Research finds link between chronic pain and dementia or stroke risk. New research revealed that people with widespread pain are an increased incidence of all-cause dementia, Alzheimer’s disease, and stroke.
For the study, the researchers analyzed data from 2,464 participants of the Framingham Offspring Study Cohort, who were involved in the examination by health practitioners between 1990 and 1994.
The study participants answered a questionnaire to determine whether or not they experienced pain. Of the participants, 347 reported experiencing widespread pain.
The researchers found that these participants had was at 43% higher risk for all-cause dementia, a 47% higher risk of Alzheimer’s disease, and a 29% higher risk of stroke.
The study findings appear online in the journal Regional Anesthesia & Pain Medicine.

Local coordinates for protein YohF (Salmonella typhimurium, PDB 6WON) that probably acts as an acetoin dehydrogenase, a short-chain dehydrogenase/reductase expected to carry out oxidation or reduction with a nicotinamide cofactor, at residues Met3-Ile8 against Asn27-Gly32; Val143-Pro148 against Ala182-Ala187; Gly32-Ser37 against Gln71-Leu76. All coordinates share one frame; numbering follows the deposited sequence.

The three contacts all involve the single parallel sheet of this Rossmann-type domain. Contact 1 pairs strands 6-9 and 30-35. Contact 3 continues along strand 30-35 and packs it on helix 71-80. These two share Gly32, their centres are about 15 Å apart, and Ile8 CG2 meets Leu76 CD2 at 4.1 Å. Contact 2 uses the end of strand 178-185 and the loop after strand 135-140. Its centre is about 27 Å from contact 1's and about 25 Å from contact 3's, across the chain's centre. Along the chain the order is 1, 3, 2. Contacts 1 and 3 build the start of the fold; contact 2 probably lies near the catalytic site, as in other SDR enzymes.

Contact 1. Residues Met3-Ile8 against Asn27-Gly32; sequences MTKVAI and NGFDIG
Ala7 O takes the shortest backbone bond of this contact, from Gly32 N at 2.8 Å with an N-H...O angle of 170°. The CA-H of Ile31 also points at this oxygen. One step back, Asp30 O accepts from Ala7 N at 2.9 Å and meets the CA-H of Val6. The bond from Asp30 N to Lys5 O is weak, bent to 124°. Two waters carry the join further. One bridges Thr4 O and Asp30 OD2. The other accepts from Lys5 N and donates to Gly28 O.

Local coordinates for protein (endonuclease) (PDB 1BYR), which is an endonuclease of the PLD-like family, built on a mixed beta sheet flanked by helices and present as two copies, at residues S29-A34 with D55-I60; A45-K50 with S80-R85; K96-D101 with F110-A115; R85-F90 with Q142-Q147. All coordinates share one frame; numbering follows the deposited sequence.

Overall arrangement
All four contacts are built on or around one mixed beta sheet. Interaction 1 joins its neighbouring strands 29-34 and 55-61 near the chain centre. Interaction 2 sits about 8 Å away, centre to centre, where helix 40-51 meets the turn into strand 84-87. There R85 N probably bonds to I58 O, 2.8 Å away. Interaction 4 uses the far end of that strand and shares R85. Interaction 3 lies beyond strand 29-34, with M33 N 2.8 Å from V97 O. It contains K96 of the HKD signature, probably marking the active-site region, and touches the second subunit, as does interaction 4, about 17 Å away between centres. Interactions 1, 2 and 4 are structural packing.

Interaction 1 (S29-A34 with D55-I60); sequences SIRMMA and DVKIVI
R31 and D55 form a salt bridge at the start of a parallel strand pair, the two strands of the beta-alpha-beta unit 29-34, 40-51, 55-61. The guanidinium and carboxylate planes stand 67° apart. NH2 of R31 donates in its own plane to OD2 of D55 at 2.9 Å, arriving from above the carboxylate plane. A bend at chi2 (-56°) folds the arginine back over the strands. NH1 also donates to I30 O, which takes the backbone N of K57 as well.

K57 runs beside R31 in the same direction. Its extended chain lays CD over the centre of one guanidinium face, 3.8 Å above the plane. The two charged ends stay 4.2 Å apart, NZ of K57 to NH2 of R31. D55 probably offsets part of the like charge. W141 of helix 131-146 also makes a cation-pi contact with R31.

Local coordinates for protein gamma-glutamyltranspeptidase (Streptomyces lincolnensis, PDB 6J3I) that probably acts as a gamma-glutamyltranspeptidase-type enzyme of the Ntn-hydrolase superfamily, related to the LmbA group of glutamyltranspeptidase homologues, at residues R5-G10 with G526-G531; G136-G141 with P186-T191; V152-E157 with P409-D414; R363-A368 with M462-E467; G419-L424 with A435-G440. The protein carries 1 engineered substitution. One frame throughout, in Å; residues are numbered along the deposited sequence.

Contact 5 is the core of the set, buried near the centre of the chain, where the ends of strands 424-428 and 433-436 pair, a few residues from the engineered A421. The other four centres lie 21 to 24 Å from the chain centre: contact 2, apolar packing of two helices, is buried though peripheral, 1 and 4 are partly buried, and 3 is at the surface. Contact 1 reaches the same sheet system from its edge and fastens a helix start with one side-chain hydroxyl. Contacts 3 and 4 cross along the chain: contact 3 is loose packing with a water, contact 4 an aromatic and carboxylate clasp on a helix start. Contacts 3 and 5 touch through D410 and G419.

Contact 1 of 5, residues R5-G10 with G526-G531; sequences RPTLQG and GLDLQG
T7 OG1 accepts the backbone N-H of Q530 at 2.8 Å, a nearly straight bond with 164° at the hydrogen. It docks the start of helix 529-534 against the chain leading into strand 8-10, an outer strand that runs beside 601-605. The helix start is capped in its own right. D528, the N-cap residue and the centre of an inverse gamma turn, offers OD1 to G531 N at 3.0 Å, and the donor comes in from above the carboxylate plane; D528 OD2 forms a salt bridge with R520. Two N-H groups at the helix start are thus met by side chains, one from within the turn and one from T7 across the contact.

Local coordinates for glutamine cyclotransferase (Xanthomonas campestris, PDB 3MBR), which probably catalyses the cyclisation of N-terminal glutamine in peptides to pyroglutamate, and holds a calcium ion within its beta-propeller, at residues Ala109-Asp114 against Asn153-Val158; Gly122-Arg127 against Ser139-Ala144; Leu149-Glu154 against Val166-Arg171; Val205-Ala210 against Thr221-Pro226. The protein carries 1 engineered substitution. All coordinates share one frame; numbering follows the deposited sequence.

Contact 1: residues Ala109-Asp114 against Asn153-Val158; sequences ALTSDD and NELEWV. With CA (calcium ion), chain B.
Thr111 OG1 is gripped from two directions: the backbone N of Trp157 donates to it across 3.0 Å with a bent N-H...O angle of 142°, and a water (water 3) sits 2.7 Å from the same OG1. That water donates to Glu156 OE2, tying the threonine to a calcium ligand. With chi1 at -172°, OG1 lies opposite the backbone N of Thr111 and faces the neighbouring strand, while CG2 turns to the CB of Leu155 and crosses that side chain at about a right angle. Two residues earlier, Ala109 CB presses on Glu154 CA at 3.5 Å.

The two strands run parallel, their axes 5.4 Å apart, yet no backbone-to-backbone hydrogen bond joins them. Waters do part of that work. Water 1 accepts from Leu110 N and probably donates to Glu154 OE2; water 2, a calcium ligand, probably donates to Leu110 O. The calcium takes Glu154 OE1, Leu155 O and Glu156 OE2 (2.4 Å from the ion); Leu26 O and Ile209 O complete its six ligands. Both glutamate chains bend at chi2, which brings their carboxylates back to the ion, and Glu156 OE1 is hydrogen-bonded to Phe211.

Earlier studies have found a link between widespread pain and an increased risk of a cardiovascular cause of death as well as an increased incidence of cancer and reduced cancer survival.
Chronic widespread pain is characterized by long-lasting pain in multiple body regions. The condition is associated with other physical symptoms such as fatigue, concentration problems, and psychologic distress.
“What causes pain is very different across the body. It could be cancer-induced pain, inflammatory pain — like arthritis, bone pain — like osteoarthritis, and neuropathic pain, which is sort of abnormal pain signaling and damaged nerves. There are so many different reasons for people to be in pain.” Dr. Rebecca Edelmayer, senior director of scientific engagement for the Alzheimer’s Association said.